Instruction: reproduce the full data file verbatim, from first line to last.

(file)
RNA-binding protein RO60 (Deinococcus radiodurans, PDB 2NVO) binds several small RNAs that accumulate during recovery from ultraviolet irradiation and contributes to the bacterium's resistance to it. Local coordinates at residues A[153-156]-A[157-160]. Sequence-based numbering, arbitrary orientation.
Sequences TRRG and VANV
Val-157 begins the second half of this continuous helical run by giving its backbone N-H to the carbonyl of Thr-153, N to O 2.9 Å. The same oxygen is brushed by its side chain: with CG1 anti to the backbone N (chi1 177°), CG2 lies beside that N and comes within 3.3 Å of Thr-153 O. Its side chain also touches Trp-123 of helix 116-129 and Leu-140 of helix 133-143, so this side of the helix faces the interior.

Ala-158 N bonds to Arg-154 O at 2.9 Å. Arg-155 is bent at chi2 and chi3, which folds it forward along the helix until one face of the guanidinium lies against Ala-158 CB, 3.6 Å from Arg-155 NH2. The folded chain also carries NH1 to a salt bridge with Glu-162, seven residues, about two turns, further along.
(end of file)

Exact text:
RNA-binding protein RO60 (Deinococcus radiodurans, PDB 2NVO) binds several small RNAs that accumulate during recovery from ultraviolet irradiation and contributes to the bacterium's resistance to it. Local coordinates at residues A[153-156]-A[157-160]. Sequence-based numbering, arbitrary orientation.
Sequences TRRG and VANV
Val-157 begins the second half of this continuous helical run by giving its backbone N-H to the carbonyl of Thr-153, N to O 2.9 Å. The same oxygen is brushed by its side chain: with CG1 anti to the backbone N (chi1 177°), CG2 lies beside that N and comes within 3.3 Å of Thr-153 O. Its side chain also touches Trp-123 of helix 116-129 and Leu-140 of helix 133-143, so this side of the helix faces the interior.

Ala-158 N bonds to Arg-154 O at 2.9 Å. Arg-155 is bent at chi2 and chi3, which folds it forward along the helix until one face of the guanidinium lies against Ala-158 CB, 3.6 Å from Arg-155 NH2. The folded chain also carries NH1 to a salt bridge with Glu-162, seven residues, about two turns, further along.